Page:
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Wellington Local News:
Strategy To Put Culture On Tourism Map

Gippsland’s wealth of cultural activities is set to become a key player in the local tourism industry

By Karen Gregory - 7th November 2002 - Back to News

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The region is about to build on Victoria’s reputation as the cultural centre of Australia by marketing and promoting its arts, festivals, heritage and cultural attractions.

Gippsland Local Government Network has endorsed a Tourism Strategy that marks cultural tourism as a major growth area of the industry.

GLGN Chairman, Councillor Malcolm Hole, officially launched the strategy at the Court Theatre Stratford on Thursday 7 November. To reflect the Gippsland wide nature of this partnership project it was also launched at two other venues across Gippsland on the same day - West Gippsland Arts Centre, Warragul and Meeniyan Art Gallery, Meeniyan.

Councillor Hole said that the strategy would tap into opportunities to develop a significant cultural tourism market in Gippsland.

"Traditionally, Melbourne is seen as the epitome of culture and arts innovation in Australia, but cultural activities and attractions extend far beyond metropolitan boundaries.

"We want to encourage people to look further afield, to explore our largely untapped outlets of creativity and abundance of cultural attractions.

"We have museums, historic sites, performing arts companies, festivals, galleries, art studios – in short, all the attractions that many shires depend upon as their main source of tourism. Here in Gippsland, these great attractions have previously gone largely unrecognised as we concentrated on marketing our superb mountains, lakes and waterways."

Work began on the strategy in 2001 when Wellington Shire Council invited the Gippsland shires of Bass Coast, Baw Baw, East Gippsland, Latrobe City and South Gippsland to join a partnership to develop cultural tourism in the region.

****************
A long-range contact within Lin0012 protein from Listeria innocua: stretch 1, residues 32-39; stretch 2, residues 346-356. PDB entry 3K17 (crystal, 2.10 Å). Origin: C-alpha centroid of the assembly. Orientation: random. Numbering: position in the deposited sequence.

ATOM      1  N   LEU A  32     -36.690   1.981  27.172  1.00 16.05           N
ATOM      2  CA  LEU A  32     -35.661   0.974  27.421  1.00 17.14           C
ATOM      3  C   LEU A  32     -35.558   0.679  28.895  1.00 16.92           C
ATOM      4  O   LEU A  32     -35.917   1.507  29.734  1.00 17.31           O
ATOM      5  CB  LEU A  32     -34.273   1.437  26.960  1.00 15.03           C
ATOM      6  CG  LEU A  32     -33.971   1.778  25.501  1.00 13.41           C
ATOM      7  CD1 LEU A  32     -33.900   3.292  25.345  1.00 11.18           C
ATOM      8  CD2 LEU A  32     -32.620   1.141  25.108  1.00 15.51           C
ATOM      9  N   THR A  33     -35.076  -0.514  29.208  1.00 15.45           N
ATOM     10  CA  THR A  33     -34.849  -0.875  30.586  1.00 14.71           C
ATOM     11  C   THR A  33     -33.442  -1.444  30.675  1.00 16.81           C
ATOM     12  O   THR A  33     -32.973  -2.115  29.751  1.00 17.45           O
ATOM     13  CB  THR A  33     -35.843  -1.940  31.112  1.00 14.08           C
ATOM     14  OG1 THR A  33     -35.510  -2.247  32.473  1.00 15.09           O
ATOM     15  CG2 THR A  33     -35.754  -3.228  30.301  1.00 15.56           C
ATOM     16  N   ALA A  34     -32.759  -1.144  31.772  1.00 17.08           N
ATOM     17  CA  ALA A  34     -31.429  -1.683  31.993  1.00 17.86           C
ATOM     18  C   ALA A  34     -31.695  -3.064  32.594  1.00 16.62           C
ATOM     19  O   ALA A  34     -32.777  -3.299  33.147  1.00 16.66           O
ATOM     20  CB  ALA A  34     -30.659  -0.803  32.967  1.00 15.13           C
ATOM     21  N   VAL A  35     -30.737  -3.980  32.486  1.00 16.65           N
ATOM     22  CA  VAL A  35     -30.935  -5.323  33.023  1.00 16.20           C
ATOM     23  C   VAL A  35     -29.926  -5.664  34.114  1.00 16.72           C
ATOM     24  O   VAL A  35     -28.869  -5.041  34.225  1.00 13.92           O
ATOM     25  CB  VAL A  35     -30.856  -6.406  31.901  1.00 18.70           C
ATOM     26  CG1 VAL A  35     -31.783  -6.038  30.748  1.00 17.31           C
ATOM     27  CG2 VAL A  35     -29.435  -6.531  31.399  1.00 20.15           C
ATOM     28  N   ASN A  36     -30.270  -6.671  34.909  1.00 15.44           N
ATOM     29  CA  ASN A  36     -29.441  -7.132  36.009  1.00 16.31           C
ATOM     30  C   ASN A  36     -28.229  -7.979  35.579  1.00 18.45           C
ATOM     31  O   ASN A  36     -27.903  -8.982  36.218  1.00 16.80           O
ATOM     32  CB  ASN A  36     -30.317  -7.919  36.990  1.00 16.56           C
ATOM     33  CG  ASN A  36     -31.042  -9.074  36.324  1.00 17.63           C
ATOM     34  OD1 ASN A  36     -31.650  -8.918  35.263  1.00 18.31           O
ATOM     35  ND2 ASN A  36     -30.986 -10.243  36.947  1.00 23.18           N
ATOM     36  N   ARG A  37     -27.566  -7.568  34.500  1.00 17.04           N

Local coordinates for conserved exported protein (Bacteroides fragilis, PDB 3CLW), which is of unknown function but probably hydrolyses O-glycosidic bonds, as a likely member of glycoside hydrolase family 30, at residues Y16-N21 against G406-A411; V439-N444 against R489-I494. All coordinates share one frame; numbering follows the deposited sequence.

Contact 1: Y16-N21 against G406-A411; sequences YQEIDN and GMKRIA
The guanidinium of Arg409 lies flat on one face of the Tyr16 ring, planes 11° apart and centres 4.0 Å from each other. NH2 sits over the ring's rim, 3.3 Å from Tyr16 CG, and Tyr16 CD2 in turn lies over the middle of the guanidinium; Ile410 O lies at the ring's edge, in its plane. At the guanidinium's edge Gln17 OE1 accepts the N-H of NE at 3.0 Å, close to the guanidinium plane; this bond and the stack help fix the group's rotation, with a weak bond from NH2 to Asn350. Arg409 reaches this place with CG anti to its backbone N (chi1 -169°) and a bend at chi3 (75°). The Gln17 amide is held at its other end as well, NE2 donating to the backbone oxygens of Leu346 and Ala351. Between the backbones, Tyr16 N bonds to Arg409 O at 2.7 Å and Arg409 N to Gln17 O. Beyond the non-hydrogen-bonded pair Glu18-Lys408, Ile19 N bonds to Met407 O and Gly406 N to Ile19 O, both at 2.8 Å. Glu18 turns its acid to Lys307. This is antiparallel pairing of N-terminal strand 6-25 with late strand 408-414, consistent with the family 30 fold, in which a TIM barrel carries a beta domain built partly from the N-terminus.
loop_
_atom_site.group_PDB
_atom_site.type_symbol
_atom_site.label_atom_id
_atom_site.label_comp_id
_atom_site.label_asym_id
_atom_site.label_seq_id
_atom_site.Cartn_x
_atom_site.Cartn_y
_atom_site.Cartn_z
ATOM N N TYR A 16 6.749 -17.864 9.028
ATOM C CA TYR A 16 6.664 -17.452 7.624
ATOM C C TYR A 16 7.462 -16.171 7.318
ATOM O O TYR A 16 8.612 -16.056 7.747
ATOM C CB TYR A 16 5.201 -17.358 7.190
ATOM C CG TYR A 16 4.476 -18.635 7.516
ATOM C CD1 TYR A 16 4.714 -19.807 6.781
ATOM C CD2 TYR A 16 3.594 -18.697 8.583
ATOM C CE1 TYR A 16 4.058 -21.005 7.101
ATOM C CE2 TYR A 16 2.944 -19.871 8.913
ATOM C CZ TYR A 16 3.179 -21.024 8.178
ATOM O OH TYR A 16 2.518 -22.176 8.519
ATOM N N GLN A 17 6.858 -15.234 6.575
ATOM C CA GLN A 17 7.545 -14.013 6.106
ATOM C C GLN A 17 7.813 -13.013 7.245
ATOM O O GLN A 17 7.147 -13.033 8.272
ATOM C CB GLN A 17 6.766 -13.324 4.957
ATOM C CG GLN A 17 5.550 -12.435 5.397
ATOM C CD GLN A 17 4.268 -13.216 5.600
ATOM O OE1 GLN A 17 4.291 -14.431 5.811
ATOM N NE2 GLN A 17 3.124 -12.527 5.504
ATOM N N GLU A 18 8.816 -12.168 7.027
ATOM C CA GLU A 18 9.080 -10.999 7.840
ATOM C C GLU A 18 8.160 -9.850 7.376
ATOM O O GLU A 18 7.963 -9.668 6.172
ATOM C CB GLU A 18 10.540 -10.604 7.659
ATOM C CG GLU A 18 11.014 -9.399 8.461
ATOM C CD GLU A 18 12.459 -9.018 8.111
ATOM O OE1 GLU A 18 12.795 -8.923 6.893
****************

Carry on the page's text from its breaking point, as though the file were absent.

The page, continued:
The Creative Gippsland Network was formed and Pathfinder Marketing was commissioned to explore opportunities for branching into the cultural tourism market.

Research and development of the strategy was funded by Arts Victoria and it will be implemented under Federal Government’s regional assistance program.

The launch of the Creative Gippsland strategy coincides with the release of the long awaited statewide Tourism Victoria Cultural Tourism Strategy.

Project officer Carolyn Crossley said key priority actions of the strategy includes moves to strengthen the Creative Gippsland Network and to encourage cultural and heritage organisations to join their local tourism association and become part of the tourism industry.

The network, which is currently producing promotional and marketing material including an information web site, will also play a prominent part in regional tourism events, using them to introduce and promote cultural tourism opportunities to tourism operators both within Gippsland and in the broader tourism marketplace.

"It’s important to keep tabs on our potential market to ensure that this strategy is properly targeted and developed," said Carolyn.

"We will work with cultural, heritage, festivals and arts organisations and arts enterprises to develop consistent and comparable data collection and visitor surveys."

Further, we will assist the development of joint ventures and partnerships between our tourism and cultural sectors, with the aim to maximise yield and length of stay.

"This strategy will provide a framework for development of a partnership between tourism and culture and the successful marketing of the product to the Gippsland communities and the wider tourism market."


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